Monday, 26 January 2009

British Shipwreck Holds £2.6 Billion Treasure, Explorers Claim

A picture of the Blue Baron supplied to The Sunday Telegraph by the company shows it is a tramp steamer and her funnel appears to resemble those of the shipping line Hogarth and Co, of Glasgow, whose ships were known as Hungry Hogarths.

Tantalisingly, the names of its ships all began with the word Baron – indicating that the Blue Baron could be one of them. However, none of the fleet's 17 ships lost in the war appear to have been sunk in this area in June 1942.

The picture also resembles Port Nicholson, a steamer sunk by U87 in June 1942 but 2,000 miles north of Guyana off Cape Cod. Sub Sea Research insists that the Port Nicholson is not the Blue Baron.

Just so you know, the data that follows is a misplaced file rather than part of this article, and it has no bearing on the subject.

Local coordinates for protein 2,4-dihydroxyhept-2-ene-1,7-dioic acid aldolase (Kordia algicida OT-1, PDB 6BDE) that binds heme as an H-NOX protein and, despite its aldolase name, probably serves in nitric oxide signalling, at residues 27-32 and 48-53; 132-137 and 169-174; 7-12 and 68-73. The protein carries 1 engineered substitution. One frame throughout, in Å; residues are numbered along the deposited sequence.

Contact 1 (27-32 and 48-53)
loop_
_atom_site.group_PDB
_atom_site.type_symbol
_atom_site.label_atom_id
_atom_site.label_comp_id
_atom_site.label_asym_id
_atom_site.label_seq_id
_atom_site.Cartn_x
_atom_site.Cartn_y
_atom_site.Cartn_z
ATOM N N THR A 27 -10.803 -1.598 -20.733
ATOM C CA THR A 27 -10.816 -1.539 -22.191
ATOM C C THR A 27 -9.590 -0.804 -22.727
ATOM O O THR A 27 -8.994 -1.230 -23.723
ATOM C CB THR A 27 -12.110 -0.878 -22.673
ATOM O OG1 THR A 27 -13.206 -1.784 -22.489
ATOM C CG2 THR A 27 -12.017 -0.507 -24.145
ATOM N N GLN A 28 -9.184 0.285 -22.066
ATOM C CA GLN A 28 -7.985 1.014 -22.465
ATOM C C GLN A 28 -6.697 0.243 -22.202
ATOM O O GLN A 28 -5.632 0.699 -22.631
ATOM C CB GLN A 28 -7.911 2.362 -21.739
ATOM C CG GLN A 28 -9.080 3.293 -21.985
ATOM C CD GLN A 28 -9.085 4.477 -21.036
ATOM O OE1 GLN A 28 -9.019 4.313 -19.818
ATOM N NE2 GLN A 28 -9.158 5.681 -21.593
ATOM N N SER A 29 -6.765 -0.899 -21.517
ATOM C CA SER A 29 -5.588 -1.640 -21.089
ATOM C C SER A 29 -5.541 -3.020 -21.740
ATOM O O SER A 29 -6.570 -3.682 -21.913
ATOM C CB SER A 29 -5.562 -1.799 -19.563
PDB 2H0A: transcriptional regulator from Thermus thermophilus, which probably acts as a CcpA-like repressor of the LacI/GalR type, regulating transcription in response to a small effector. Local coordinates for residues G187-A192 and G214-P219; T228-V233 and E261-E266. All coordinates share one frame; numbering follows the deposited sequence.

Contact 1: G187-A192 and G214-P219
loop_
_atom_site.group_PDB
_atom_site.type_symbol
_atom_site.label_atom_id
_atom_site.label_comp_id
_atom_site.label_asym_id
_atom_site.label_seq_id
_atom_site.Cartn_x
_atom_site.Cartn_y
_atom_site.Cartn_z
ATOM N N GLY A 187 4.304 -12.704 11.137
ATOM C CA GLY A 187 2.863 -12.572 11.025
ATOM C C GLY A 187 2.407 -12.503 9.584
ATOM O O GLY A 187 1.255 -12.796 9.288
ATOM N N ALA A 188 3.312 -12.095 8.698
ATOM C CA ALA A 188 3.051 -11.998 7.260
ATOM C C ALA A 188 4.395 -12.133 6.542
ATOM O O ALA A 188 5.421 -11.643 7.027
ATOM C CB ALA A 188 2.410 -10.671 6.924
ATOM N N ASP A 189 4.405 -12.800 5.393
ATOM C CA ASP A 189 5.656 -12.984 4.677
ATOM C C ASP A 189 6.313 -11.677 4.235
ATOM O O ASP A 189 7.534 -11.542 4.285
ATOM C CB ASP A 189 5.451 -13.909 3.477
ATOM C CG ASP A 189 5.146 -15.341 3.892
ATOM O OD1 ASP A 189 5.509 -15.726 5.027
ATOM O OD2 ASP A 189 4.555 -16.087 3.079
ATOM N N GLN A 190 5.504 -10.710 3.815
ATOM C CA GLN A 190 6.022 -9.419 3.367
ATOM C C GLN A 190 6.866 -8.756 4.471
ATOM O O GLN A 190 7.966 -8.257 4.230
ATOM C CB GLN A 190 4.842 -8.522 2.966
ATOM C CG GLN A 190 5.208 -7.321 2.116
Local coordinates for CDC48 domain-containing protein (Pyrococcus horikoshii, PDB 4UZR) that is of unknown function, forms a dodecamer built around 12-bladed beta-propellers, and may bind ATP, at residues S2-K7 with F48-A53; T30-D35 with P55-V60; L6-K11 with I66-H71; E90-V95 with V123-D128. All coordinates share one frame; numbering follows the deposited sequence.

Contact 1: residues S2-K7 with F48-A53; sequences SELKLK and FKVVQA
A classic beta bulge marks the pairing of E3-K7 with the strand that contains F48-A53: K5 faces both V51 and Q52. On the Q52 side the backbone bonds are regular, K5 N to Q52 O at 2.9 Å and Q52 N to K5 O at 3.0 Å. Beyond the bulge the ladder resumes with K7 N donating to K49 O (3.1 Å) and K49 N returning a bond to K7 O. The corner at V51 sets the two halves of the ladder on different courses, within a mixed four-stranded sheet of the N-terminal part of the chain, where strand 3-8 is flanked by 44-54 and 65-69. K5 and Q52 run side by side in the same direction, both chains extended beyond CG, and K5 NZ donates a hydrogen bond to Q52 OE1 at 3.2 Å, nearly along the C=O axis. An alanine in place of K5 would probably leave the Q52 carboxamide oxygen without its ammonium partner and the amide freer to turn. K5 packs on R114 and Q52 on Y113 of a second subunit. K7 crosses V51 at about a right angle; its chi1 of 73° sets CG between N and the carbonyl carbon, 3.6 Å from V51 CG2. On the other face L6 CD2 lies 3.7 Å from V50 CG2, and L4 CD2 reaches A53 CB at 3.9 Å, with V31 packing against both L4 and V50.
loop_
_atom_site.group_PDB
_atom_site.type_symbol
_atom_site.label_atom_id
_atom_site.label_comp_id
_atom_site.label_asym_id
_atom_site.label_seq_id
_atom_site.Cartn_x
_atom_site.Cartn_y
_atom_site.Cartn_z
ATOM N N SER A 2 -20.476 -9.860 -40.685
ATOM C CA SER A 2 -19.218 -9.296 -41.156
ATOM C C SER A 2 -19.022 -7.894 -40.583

It claims that the Blue Baron's cargo included at least ten tons of gold bullion, 70 tons of platinum, one a half tons of industrial diamonds and 16 million carats of gem quality diamonds.

In addition, there were several thousands tons of tin and a few thousand tons of copper ingots. Although the tin and copper may have lost some value after years on the sea bed, the precious metals and diamonds would not have done so.

The haul's total worth is calculated at £2.6 billion at today's prices, according to the firm.

http://www.telegraph.co.uk/earth/environment/archeology/4330310/British-shipwreck-holds-2.6-billion-treasure-explorers-claim.html

[Posted at the SpookyWeather blog, January 26th, 2009.]

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